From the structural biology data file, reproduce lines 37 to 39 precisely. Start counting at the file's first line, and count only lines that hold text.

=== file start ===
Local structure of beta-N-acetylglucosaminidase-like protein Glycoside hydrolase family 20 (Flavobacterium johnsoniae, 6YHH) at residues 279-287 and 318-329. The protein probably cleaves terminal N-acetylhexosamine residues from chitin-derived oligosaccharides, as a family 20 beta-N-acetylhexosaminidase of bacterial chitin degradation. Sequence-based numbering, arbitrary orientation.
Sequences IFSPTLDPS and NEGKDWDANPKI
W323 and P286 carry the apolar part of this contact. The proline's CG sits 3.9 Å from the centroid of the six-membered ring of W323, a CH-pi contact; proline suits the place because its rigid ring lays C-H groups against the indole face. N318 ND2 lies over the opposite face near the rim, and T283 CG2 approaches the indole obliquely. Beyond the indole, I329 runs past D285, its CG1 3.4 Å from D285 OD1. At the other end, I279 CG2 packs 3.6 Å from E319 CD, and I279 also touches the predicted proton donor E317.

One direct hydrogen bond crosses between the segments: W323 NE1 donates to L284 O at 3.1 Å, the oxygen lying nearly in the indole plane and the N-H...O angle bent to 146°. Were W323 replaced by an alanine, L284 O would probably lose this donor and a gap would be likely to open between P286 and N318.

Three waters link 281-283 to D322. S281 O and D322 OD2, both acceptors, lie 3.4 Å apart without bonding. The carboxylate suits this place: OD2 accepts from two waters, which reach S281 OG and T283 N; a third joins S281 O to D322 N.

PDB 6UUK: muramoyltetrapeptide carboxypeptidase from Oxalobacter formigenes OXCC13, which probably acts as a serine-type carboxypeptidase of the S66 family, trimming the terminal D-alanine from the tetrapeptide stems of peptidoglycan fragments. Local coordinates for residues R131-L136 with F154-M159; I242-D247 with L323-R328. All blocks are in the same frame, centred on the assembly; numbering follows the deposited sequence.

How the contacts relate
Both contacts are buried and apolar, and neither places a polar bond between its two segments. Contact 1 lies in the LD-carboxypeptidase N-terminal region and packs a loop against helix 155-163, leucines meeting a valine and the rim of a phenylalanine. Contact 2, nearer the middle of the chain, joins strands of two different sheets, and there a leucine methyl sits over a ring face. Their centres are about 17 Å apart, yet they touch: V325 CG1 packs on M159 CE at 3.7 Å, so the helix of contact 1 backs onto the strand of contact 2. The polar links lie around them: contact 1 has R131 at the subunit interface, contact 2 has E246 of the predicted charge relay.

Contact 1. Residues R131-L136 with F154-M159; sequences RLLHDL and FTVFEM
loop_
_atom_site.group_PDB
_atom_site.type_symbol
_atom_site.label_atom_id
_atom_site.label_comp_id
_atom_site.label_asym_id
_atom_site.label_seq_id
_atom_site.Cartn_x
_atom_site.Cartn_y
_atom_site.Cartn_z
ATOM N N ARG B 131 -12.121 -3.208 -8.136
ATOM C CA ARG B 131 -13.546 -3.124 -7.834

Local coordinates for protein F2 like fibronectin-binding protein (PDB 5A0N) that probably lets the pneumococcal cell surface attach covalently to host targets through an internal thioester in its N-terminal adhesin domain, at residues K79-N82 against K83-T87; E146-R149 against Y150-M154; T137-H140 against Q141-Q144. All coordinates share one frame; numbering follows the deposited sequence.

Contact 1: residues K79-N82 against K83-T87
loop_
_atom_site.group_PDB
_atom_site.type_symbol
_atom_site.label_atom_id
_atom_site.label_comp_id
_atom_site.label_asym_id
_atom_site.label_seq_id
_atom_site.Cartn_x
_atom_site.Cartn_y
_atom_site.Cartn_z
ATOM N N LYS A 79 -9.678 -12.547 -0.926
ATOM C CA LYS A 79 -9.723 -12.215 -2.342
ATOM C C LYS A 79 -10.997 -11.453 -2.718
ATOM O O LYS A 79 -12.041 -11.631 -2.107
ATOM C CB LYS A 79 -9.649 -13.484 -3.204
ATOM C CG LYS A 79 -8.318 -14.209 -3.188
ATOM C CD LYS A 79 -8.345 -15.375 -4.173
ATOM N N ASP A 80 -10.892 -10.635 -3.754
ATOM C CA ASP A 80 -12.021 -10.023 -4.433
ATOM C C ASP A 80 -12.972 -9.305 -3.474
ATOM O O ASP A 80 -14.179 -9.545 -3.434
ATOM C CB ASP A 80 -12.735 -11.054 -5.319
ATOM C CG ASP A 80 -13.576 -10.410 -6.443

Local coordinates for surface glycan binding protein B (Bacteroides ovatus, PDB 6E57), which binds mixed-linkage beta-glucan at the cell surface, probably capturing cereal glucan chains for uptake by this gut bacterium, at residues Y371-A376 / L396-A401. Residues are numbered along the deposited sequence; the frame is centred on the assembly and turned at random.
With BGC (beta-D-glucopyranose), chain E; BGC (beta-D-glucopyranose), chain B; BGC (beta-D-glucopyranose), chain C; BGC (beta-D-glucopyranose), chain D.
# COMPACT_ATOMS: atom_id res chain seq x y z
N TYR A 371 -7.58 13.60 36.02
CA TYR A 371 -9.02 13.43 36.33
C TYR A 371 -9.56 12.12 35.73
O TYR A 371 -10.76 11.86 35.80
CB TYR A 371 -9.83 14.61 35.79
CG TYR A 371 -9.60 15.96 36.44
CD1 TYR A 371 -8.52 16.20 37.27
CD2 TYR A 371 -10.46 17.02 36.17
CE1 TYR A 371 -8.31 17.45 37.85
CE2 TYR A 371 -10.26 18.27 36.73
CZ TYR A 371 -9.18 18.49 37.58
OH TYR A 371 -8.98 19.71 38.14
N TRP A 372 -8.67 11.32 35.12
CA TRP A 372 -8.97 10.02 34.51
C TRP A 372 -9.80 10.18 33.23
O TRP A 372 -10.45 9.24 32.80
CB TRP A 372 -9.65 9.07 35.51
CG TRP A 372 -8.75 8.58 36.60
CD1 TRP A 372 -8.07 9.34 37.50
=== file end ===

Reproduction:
ATOM O O LYS A 79 -12.041 -11.631 -2.107
ATOM C CB LYS A 79 -9.649 -13.484 -3.204
ATOM C CG LYS A 79 -8.318 -14.209 -3.188